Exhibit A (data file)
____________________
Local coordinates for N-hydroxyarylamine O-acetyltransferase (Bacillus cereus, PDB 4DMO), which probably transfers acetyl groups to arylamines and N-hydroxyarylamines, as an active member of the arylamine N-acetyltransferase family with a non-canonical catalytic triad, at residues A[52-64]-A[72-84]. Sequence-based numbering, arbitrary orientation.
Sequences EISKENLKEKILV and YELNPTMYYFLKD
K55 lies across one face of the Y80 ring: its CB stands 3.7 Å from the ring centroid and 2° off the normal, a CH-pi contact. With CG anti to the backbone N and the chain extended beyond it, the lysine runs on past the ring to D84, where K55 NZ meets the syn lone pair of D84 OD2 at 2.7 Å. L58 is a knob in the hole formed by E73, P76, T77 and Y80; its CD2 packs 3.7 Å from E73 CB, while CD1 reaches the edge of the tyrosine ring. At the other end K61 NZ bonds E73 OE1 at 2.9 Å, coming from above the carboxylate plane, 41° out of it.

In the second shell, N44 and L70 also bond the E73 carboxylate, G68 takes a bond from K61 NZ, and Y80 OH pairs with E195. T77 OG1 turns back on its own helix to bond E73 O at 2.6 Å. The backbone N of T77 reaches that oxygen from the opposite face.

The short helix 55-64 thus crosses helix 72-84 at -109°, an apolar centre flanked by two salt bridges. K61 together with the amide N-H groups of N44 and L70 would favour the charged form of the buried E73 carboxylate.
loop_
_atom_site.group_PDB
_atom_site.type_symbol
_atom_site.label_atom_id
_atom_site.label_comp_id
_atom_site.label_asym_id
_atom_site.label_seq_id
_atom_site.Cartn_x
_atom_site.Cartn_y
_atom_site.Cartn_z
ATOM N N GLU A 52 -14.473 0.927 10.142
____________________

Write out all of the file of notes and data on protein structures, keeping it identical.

Local coordinates for N-hydroxyarylamine O-acetyltransferase (Bacillus cereus, PDB 4DMO), which probably transfers acetyl groups to arylamines and N-hydroxyarylamines, as an active member of the arylamine N-acetyltransferase family with a non-canonical catalytic triad, at residues A[52-64]-A[72-84]. Sequence-based numbering, arbitrary orientation.
Sequences EISKENLKEKILV and YELNPTMYYFLKD
K55 lies across one face of the Y80 ring: its CB stands 3.7 Å from the ring centroid and 2° off the normal, a CH-pi contact. With CG anti to the backbone N and the chain extended beyond it, the lysine runs on past the ring to D84, where K55 NZ meets the syn lone pair of D84 OD2 at 2.7 Å. L58 is a knob in the hole formed by E73, P76, T77 and Y80; its CD2 packs 3.7 Å from E73 CB, while CD1 reaches the edge of the tyrosine ring. At the other end K61 NZ bonds E73 OE1 at 2.9 Å, coming from above the carboxylate plane, 41° out of it.

In the second shell, N44 and L70 also bond the E73 carboxylate, G68 takes a bond from K61 NZ, and Y80 OH pairs with E195. T77 OG1 turns back on its own helix to bond E73 O at 2.6 Å. The backbone N of T77 reaches that oxygen from the opposite face.

The short helix 55-64 thus crosses helix 72-84 at -109°, an apolar centre flanked by two salt bridges. K61 together with the amide N-H groups of N44 and L70 would favour the charged form of the buried E73 carboxylate.
loop_
_atom_site.group_PDB
_atom_site.type_symbol
_atom_site.label_atom_id
_atom_site.label_comp_id
_atom_site.label_asym_id
_atom_site.label_seq_id
_atom_site.Cartn_x
_atom_site.Cartn_y
_atom_site.Cartn_z
ATOM N N GLU A 52 -14.473 0.927 10.142